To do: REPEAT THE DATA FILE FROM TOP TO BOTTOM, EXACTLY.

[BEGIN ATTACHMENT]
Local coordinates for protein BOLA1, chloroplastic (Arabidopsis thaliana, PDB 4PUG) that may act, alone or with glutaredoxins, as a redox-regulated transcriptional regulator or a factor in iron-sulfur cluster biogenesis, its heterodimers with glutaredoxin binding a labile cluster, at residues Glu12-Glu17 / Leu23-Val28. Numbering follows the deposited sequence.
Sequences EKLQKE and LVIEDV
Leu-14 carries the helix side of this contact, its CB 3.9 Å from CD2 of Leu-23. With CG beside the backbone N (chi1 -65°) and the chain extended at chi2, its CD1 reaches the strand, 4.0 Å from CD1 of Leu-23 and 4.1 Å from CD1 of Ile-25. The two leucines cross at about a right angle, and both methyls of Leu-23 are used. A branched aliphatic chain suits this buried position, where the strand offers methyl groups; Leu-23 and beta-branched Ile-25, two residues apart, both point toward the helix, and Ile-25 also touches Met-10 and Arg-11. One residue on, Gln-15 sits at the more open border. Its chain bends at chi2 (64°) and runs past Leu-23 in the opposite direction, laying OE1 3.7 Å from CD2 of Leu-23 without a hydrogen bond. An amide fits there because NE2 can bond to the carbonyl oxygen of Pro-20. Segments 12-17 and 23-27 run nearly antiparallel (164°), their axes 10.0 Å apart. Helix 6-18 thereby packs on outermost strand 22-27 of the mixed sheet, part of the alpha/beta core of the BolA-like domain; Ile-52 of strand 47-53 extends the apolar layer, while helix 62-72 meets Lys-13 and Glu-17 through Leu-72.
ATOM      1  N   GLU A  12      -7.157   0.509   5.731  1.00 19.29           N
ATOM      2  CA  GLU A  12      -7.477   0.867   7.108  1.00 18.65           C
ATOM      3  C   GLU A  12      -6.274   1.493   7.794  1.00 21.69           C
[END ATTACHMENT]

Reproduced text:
Local coordinates for protein BOLA1, chloroplastic (Arabidopsis thaliana, PDB 4PUG) that may act, alone or with glutaredoxins, as a redox-regulated transcriptional regulator or a factor in iron-sulfur cluster biogenesis, its heterodimers with glutaredoxin binding a labile cluster, at residues Glu12-Glu17 / Leu23-Val28. Numbering follows the deposited sequence.
Sequences EKLQKE and LVIEDV
Leu-14 carries the helix side of this contact, its CB 3.9 Å from CD2 of Leu-23. With CG beside the backbone N (chi1 -65°) and the chain extended at chi2, its CD1 reaches the strand, 4.0 Å from CD1 of Leu-23 and 4.1 Å from CD1 of Ile-25. The two leucines cross at about a right angle, and both methyls of Leu-23 are used. A branched aliphatic chain suits this buried position, where the strand offers methyl groups; Leu-23 and beta-branched Ile-25, two residues apart, both point toward the helix, and Ile-25 also touches Met-10 and Arg-11. One residue on, Gln-15 sits at the more open border. Its chain bends at chi2 (64°) and runs past Leu-23 in the opposite direction, laying OE1 3.7 Å from CD2 of Leu-23 without a hydrogen bond. An amide fits there because NE2 can bond to the carbonyl oxygen of Pro-20. Segments 12-17 and 23-27 run nearly antiparallel (164°), their axes 10.0 Å apart. Helix 6-18 thereby packs on outermost strand 22-27 of the mixed sheet, part of the alpha/beta core of the BolA-like domain; Ile-52 of strand 47-53 extends the apolar layer, while helix 62-72 meets Lys-13 and Glu-17 through Leu-72.
ATOM      1  N   GLU A  12      -7.157   0.509   5.731  1.00 19.29           N
ATOM      2  CA  GLU A  12      -7.477   0.867   7.108  1.00 18.65           C
ATOM      3  C   GLU A  12      -6.274   1.493   7.794  1.00 21.69           C